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My client sold a commercial property he owned to a company in which he is majority shareholder (as part of a bank enforced debt restructure). He sustained a capital loss on this. A condition of the deal was that the property was to be revalued five years after the sale and the company would have to pay my client 50% of any uplift. As there was no way of projecting what uplift if any would arise at the date of the contract, it was returned at the market value at the date of transaction. If there is an uplift and the company pays an additional sum is there a stamp duty liability as the condition wasn’t contained in the original contract but in a “side letter”. If yes does the stamp duty become payable at the date of the second payment or the date of the original contract.
Finally, presumably he should restate the original CGT figures on his income tax return for the year in which the transaction was first recorded.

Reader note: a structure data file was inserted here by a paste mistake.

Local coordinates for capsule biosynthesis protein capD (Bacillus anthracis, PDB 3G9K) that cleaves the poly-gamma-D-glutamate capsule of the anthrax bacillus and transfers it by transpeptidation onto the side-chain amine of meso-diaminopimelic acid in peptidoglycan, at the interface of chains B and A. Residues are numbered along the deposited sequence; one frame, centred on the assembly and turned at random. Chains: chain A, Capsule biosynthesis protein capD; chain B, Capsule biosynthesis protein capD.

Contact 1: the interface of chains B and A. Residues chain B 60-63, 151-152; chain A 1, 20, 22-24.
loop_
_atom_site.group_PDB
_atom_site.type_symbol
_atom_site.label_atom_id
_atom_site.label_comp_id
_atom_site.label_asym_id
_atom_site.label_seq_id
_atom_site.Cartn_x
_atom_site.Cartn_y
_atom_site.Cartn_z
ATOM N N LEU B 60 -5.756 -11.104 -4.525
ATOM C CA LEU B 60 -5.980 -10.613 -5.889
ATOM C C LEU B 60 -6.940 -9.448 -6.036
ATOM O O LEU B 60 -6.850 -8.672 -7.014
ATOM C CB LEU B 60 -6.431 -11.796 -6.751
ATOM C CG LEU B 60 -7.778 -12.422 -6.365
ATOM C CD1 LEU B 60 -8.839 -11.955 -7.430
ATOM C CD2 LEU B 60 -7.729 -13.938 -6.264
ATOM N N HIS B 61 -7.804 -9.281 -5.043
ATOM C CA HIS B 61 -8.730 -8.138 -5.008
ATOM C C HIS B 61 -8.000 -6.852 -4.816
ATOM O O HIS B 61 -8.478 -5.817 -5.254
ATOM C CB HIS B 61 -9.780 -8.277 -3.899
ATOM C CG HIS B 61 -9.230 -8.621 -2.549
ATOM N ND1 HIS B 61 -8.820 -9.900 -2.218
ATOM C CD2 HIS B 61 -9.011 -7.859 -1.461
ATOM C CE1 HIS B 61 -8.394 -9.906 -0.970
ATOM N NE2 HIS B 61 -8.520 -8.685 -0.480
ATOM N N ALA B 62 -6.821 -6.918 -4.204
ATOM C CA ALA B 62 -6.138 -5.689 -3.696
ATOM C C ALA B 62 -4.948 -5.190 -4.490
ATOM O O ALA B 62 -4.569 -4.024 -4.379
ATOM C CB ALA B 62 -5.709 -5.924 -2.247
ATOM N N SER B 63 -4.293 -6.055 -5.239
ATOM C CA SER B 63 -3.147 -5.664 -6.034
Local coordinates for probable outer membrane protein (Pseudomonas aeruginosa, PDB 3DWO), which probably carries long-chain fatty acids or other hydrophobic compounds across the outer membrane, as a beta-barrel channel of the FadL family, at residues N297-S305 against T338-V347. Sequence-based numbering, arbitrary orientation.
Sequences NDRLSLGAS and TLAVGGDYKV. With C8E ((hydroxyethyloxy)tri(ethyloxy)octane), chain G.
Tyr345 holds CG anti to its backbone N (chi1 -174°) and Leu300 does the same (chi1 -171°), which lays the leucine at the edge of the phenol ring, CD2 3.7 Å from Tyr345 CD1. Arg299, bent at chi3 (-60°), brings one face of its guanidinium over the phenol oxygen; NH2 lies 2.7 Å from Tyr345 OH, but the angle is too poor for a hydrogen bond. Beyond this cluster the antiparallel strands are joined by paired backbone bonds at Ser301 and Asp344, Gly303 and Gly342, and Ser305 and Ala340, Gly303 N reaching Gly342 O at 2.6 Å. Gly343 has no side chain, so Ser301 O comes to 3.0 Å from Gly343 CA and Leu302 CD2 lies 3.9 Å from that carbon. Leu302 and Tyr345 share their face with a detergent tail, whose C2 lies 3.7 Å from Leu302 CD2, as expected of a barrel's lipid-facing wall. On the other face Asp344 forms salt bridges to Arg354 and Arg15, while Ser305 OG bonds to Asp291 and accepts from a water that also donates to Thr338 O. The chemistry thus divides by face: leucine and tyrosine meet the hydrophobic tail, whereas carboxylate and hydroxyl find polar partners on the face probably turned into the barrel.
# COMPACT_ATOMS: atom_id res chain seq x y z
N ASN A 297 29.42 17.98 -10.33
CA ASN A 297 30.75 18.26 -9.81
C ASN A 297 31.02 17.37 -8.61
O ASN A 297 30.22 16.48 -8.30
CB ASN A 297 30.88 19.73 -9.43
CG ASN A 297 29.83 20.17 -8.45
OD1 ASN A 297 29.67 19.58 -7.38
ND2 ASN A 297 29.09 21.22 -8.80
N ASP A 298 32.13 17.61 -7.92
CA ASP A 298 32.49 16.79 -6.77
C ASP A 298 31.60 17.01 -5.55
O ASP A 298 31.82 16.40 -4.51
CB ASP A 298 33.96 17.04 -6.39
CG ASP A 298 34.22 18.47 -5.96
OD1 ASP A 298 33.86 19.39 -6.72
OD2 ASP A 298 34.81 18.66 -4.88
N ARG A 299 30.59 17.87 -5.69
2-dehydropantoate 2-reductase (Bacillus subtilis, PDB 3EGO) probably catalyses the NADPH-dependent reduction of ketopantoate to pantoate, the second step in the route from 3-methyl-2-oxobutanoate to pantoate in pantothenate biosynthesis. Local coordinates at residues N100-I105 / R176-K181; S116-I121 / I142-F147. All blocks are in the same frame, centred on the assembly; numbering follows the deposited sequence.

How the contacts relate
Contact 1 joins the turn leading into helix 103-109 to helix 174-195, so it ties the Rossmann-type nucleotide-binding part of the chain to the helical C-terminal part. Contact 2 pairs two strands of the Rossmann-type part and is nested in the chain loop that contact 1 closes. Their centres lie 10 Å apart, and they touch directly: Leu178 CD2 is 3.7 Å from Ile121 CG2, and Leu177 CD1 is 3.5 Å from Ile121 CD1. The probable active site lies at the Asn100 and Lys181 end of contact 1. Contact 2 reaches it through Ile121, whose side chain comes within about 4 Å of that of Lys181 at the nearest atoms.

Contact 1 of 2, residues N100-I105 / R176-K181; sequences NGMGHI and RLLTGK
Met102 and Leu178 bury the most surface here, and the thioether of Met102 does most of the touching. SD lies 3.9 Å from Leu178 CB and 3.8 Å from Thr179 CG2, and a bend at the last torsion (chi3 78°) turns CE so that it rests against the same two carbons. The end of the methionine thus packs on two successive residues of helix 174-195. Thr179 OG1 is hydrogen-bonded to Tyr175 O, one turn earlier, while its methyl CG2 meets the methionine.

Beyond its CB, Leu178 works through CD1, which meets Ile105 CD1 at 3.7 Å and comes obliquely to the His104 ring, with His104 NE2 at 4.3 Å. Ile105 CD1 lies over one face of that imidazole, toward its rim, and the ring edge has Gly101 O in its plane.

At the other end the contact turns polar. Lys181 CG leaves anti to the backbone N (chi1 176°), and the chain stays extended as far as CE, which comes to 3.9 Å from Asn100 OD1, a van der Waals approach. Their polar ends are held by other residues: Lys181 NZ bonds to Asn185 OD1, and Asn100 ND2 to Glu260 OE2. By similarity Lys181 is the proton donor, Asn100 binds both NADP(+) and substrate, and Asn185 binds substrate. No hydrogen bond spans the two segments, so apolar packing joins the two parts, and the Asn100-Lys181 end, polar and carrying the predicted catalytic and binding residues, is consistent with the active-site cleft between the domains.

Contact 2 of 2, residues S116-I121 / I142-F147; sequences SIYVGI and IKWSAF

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Posted by (Questions: 86, Answers: 1)
Asked on 10 January 2019 1:50 pm
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This is a bit of a mess. The stamp duty and the CGT are red herrings.

The stamp duty was paid on the conveyance at the market value and that is the end of the matter.

The client is now trying to extract funds from the company allegedly for the earlier completed sale.

While not doubting your client's bona fides, anyone could do this and try to pay CGT on a profit extraction by referring to the earlier "side letter".

Revenue will likely look at this as a distribution from the company (income tax for the recipient) since the company has already paid full market value for the asset. The company should deduct 20% DWT from the payment.

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Posted by (Questions: 5, Answers: 4797)
Answered on 4 February 2019 7:44 pm